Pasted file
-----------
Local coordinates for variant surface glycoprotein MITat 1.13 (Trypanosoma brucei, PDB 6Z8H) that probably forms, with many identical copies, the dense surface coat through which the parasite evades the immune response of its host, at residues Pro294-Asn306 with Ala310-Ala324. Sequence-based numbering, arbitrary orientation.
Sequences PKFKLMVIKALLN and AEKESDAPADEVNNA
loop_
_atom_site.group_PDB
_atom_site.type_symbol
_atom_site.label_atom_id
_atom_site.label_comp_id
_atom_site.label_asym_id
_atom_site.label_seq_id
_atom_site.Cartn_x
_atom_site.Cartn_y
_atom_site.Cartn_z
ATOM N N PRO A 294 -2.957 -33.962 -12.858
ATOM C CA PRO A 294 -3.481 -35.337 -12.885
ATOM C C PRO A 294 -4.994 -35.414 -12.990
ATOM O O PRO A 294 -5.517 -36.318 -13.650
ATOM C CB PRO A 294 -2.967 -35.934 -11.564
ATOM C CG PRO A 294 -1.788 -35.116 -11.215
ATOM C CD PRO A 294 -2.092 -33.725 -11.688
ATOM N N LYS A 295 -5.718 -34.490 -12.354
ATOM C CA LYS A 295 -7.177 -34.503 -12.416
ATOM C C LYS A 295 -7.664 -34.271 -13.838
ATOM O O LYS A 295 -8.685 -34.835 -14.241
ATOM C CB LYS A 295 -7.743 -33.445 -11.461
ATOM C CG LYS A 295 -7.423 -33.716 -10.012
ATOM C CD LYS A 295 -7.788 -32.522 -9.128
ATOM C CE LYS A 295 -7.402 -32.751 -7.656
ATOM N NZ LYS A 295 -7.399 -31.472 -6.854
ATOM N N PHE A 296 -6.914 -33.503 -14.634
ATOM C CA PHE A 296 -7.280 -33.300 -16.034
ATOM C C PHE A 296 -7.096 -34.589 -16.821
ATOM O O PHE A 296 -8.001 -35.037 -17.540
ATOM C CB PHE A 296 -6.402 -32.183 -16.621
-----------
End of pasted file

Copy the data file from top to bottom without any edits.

Local coordinates for variant surface glycoprotein MITat 1.13 (Trypanosoma brucei, PDB 6Z8H) that probably forms, with many identical copies, the dense surface coat through which the parasite evades the immune response of its host, at residues Pro294-Asn306 with Ala310-Ala324. Sequence-based numbering, arbitrary orientation.
Sequences PKFKLMVIKALLN and AEKESDAPADEVNNA
loop_
_atom_site.group_PDB
_atom_site.type_symbol
_atom_site.label_atom_id
_atom_site.label_comp_id
_atom_site.label_asym_id
_atom_site.label_seq_id
_atom_site.Cartn_x
_atom_site.Cartn_y
_atom_site.Cartn_z
ATOM N N PRO A 294 -2.957 -33.962 -12.858
ATOM C CA PRO A 294 -3.481 -35.337 -12.885
ATOM C C PRO A 294 -4.994 -35.414 -12.990
ATOM O O PRO A 294 -5.517 -36.318 -13.650
ATOM C CB PRO A 294 -2.967 -35.934 -11.564
ATOM C CG PRO A 294 -1.788 -35.116 -11.215
ATOM C CD PRO A 294 -2.092 -33.725 -11.688
ATOM N N LYS A 295 -5.718 -34.490 -12.354
ATOM C CA LYS A 295 -7.177 -34.503 -12.416
ATOM C C LYS A 295 -7.664 -34.271 -13.838
ATOM O O LYS A 295 -8.685 -34.835 -14.241
ATOM C CB LYS A 295 -7.743 -33.445 -11.461
ATOM C CG LYS A 295 -7.423 -33.716 -10.012
ATOM C CD LYS A 295 -7.788 -32.522 -9.128
ATOM C CE LYS A 295 -7.402 -32.751 -7.656
ATOM N NZ LYS A 295 -7.399 -31.472 -6.854
ATOM N N PHE A 296 -6.914 -33.503 -14.634
ATOM C CA PHE A 296 -7.280 -33.300 -16.034
ATOM C C PHE A 296 -7.096 -34.589 -16.821
ATOM O O PHE A 296 -8.001 -35.037 -17.540
ATOM C CB PHE A 296 -6.402 -32.183 -16.621